In our 21st century, the duties of the state cover the following: (i) effective control and monopolisation of the means of violence; (ii) securing the lives and properties of citizens; (iii) effective administrative control; (iv) management of public finances, wealth creation, and ability of extract taxes); (v) provision and protection of citizenship rights through effective public regulation; (vi) provision of public goods such as infrastructures, education, health and social services; (vii) creation of a vibrant market that ensures economic freedom, growth and expanding opportunities for all citizens; (viii) the upholding of the Rule of Law and promotion of social justice; (ix) ability to conduct regular, fair and transparent elections; and (x) capacity to enter into international agreements.

There are also the problems associated with the so-called “deep state”. Behind almost every state, there is always an invisible government – secret societies, intelligence services and invisible powers that ultimately call the shots in every society. In the words of President Theodore Roosevelt: “To destroy this invisible government, to befoul the unholy alliance between corrupt business and corrupt politics is the first task of the statesmanship of today.”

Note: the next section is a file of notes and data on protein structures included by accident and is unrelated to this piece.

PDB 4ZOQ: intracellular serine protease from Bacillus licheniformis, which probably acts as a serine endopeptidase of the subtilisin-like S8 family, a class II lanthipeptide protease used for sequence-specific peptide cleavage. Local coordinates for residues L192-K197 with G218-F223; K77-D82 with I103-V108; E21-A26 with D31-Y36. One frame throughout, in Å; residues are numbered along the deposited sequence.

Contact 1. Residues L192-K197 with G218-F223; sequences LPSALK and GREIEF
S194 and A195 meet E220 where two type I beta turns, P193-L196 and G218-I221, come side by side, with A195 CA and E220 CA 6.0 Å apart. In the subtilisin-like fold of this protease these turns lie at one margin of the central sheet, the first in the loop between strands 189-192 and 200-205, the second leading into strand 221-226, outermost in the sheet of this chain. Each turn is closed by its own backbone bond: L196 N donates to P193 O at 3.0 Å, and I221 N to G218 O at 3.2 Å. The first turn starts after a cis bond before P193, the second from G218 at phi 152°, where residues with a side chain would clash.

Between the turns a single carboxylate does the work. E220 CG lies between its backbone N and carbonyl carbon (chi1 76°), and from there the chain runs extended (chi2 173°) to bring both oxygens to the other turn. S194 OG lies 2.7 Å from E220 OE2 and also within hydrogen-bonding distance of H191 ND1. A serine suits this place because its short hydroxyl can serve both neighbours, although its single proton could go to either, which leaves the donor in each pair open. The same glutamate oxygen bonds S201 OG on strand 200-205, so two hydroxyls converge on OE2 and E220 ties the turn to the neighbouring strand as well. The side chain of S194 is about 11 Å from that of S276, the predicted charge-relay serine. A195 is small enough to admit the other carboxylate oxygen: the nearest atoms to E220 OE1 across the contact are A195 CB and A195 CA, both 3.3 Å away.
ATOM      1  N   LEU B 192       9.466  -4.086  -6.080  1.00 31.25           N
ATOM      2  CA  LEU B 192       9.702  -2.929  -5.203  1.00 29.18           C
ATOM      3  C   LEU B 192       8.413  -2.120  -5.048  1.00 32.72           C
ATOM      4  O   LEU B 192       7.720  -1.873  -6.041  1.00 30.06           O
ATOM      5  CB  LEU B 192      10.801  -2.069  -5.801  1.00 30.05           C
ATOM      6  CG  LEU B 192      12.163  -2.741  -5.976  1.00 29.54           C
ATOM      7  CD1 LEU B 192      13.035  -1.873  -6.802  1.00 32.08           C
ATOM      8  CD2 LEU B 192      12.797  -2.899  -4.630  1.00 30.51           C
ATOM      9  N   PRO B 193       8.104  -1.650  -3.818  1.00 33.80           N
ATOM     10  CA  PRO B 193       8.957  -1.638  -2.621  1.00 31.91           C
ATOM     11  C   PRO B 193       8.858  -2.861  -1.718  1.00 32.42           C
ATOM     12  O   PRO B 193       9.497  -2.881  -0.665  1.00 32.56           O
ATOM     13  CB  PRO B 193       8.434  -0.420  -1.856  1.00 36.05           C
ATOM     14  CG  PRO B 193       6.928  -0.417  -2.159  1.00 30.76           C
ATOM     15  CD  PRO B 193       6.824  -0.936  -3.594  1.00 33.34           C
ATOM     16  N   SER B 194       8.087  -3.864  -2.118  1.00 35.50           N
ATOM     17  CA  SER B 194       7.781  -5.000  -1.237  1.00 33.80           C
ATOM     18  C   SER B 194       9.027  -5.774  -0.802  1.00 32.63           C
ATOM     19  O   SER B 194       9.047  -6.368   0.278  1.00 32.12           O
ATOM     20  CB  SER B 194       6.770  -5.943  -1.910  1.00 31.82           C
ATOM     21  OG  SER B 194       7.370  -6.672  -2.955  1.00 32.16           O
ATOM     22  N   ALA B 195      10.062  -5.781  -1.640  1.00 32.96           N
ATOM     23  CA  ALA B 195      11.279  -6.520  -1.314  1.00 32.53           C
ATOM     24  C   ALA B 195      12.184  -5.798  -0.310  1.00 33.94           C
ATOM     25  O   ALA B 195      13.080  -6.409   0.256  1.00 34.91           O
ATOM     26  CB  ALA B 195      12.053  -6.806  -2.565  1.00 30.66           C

In a famous April 1961 speech to Congress, President John Fitzgerald Kennedy condemned secret societies as that network of “tightly knit, highly efficient machines that combine military, diplomatic, intelligence, economic, scientific and political operations” that pose the greatest danger to liberty. Many believed that, by that very speech, he had signed his own death warrant. The mystery surrounding his assassination in Dallas, Texas, on 22 November 1963 remains unsolved to this day.

The statesman of today must not only master the intricacies of economics, and technology; he must reconcile the demands of liberty with the pursuit of the common good; executing justice; securing the common peace; and advancing the welfare and happiness of all. He must both be a lion and a fox – audacious, cunning, courageous and bold. There will always be the mystery of iniquity – what the political philosopher Isaiah Berlin terms “the crooked timber of humanity”. The New Prince must learn to negotiate compromises even with devils.

Politics is the art of the possible. The New Prince must be a watchman, deeply aware of our fallen world, as St. Augustine of Hippo reminds us in The City of God. He must be as wise as a serpent and as harmless as a dove.

Get real time updates directly on you device, subscribe now.